Heaven on Earth

When the dead are condemned to eternal punishment, including Satan and the evil spiritual beings, God will purge His creation of sin and make it new once again. He will redeem it fully as He redeems believers, returning it to a state similar to that in which the garden of Eden first existed. He will unite heaven and earth in this new created world, establishing a city of His creation as the new Jerusalem, and making His dwelling place among mankind. In this final state, men and women will enjoy full access to God and true relationship with each other, for all eternity. (Isaiah 65:17-25, Revelation 21)

Consider Reading:


Or watching Revelation in 60 Minutes


Defining Terms:

· Pre-millennial – the belief that Jesus Christ will return to this earth and will establish a kingdom that will last a 1,000 years. People who hold to a pre-millennial view believe that Jesus Christ could return at any time to take His church away.

· A-millennial – the belief that does not believe in a future literal reign of Jesus Christ here on earth for a 1,000 years in fulfillment of the Old Testament promises of God.

· Pre-tribulation – the belief that the church and Christians will be raptured before the tribulation begins. Those who hold this view believe that all of the prophecies about Jesus’ coming have been fulfilled and that He could come at any time.

· Mid-Tribulation – the belief that the church and Christians will go through the first half of the tribulation, but will then be raptured.


What Is Heaven, Really?

In the beginning, God’s created everything in the world “very good” and at the end of His work, it will again all be “very good”. Anything that God does not purify, He will have destroyed or cast into ‘the lake of fire’ outside the realm of His redeemed creation. This is precisely why the Scriptures talk repeatedly of a new earth in passages throughout the Old and New Testaments, particularly in: Isaiah 65:17, Matthew 19:28-29, 2 Peter 3:10-13, and Revelation 21:1-5. Our eternal dwelling place will be a reflection of the garden of Eden—not a celestial palace in the clouds, as contemporary culture would have us believe. Humans are physical and spiritual beings, and our eternal state will reflect both aspects of our nature. The only state in which we will exist apart from our bodies is in time between the death of our bodies and God’s resurrection of those bodies, when our souls reside with God in the present heaven.[1]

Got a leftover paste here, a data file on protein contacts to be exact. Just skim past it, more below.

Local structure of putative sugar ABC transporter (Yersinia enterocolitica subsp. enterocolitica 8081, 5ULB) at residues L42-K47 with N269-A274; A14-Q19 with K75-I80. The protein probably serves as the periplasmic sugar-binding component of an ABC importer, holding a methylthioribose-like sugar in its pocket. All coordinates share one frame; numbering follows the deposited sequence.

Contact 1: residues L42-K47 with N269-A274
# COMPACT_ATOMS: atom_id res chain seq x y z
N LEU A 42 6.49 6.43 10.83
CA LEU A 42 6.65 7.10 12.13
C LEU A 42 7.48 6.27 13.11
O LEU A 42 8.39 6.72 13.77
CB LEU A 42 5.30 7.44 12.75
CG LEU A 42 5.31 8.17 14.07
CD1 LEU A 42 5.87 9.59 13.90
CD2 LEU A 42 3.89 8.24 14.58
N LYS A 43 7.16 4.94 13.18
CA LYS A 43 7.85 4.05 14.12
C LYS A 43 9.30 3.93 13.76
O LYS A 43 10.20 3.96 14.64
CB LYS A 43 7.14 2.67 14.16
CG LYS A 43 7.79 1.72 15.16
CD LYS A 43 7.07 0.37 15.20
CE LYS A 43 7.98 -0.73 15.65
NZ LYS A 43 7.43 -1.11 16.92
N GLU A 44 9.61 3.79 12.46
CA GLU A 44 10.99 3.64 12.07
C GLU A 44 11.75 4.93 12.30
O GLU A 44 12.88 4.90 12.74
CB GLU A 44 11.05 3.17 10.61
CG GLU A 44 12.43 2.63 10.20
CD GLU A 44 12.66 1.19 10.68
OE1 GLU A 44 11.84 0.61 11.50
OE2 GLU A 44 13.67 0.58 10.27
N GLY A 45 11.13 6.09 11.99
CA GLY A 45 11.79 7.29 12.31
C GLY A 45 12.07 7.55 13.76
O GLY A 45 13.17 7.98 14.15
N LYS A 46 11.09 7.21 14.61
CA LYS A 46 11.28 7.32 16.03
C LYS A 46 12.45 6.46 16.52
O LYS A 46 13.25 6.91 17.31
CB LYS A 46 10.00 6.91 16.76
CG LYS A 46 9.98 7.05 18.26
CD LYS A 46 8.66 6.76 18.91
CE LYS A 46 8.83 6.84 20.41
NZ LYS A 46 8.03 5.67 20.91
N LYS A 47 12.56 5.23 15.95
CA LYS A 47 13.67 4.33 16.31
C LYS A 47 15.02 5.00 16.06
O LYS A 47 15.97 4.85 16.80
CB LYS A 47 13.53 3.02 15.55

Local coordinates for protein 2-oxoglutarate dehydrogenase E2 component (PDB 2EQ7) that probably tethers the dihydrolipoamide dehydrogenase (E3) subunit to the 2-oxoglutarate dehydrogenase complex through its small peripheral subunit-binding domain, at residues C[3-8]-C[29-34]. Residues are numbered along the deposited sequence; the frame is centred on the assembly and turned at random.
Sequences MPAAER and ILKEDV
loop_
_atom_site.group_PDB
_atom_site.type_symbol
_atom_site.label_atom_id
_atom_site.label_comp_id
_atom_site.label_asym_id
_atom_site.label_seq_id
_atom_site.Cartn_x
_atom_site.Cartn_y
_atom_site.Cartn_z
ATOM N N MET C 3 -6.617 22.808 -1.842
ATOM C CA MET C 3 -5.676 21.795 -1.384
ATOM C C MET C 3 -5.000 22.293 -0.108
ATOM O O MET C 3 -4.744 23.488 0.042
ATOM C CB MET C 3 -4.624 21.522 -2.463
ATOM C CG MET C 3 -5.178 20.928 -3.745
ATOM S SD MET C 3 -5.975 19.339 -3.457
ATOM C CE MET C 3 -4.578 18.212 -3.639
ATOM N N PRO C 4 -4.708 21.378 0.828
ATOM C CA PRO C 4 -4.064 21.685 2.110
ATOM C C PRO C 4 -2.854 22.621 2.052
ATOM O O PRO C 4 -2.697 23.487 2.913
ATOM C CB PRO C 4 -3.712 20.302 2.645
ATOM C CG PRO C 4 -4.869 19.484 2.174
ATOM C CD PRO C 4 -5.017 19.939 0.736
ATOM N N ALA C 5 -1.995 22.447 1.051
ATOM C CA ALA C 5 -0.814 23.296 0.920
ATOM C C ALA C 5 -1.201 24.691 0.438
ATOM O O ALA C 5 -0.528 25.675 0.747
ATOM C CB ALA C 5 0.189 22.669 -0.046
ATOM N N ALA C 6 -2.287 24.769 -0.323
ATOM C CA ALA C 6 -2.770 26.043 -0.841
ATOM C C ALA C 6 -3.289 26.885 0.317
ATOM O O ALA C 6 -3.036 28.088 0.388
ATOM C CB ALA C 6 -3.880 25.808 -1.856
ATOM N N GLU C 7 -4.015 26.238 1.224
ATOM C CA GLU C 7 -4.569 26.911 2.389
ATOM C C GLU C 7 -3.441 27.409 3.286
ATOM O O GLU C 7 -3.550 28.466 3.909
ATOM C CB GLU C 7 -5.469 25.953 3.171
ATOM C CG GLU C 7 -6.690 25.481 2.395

Like the garden of Eden, men and women will return to the new earth as it was originally created, without the effects of sin and complete with the tree of life. The world we see now is only a dim reflection of God’s creation, being spoiled by the same sin that has effected us, as Paul explains in Romans 8:20-22, “Against its will, all creation was subjected to God’s curse. But with eager hope, the creation looks forward to the day when it will join God’s children in glorious freedom from death and decay. For we know that all creation has been groaning as in the pains of childbirth right up to the present time.” (NLT) As Randy Alcorn notes, if you want to picture heaven, start by looking around you and imagining what the world would be like without sin and death and suffering and corruption.[2] Consider a world where all the animals of the earth are harmless, where food and water are plentiful, and where the weather never produces a devastating hurricane, earthquake, or tornado. Listen to the words of Isaiah as he reflects upon this glorious future:

Never again will one of her infants live just a few days or an old man die before his time. Indeed, no one will die before the age of a hundred, anyone who fails to reach the age of a hundred will be considered cursed. They will build houses and live in them; they will plant vineyards and eat their fruit. No longer will they build a house only to have another live in it, or plant a vineyard only to have another eat its fruit, for my people will live as long as trees, and my chosen ones will enjoy to the fullest what they have produced. They will not work in vain, or give birth to children that will experience disaster. For the LORD will bless their children and their descendants. Before they even call out, I will respond; while they are still speaking, I will hear. A wolf and a lamb will graze together; a lion, like an ox, will eat straw, and a snake’s food will be dirt. They will no longer injure or destroy on my entire royal mountain,” says the LORD. ~ Isaiah 65:20-25